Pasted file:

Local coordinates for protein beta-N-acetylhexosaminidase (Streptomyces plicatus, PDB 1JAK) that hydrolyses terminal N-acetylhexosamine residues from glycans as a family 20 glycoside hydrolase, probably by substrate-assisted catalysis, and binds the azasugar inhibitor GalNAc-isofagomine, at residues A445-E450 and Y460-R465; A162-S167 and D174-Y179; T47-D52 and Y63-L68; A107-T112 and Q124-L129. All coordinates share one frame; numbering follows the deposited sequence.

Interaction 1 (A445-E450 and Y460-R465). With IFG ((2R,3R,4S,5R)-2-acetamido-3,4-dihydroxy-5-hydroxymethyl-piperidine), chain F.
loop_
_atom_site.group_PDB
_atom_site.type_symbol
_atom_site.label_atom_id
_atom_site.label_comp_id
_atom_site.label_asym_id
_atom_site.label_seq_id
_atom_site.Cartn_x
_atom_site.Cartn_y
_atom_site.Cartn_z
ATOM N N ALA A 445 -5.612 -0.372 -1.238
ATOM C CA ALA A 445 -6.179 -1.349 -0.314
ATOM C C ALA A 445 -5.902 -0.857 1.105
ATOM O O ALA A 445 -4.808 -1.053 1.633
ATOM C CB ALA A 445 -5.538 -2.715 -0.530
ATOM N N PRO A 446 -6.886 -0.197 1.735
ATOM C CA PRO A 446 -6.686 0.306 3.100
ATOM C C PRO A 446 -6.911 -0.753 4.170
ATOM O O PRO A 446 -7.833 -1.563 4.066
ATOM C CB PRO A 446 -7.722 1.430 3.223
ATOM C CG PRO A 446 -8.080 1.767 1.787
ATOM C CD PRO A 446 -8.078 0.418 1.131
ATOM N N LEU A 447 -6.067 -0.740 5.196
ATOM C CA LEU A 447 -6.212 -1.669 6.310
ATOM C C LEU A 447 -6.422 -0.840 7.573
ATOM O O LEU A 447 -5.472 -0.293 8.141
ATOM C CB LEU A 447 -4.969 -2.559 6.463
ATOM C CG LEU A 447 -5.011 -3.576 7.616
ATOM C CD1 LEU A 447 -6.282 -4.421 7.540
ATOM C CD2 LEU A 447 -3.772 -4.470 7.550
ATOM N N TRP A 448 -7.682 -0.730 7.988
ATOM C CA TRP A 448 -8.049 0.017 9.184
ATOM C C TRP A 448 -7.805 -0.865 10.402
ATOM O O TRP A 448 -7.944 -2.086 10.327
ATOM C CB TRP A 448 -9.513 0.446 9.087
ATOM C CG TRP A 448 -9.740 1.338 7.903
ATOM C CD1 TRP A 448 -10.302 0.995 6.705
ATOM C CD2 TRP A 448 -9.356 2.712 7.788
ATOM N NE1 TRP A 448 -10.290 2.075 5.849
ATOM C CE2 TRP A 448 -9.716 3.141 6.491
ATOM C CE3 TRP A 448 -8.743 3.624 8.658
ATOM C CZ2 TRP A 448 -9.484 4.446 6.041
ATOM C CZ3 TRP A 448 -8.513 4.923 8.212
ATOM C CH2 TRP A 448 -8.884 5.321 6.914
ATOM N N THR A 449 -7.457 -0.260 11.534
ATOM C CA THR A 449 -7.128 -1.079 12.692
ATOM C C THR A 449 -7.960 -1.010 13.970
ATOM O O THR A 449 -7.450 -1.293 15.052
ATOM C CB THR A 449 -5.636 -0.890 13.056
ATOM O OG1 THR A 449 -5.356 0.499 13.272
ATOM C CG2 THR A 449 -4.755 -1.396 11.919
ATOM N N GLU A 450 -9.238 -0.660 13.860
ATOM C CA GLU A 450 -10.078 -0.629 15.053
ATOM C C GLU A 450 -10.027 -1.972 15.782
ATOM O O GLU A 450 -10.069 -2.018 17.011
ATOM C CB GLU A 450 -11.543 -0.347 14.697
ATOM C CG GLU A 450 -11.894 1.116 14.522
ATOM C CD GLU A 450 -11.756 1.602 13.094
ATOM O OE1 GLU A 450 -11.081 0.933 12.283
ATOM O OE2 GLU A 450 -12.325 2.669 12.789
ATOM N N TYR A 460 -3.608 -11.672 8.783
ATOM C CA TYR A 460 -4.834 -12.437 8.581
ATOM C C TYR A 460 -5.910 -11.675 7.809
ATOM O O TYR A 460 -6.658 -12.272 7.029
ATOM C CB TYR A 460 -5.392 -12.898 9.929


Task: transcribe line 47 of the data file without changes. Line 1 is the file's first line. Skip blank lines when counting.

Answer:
ATOM N N THR A 449 -7.457 -0.260 11.534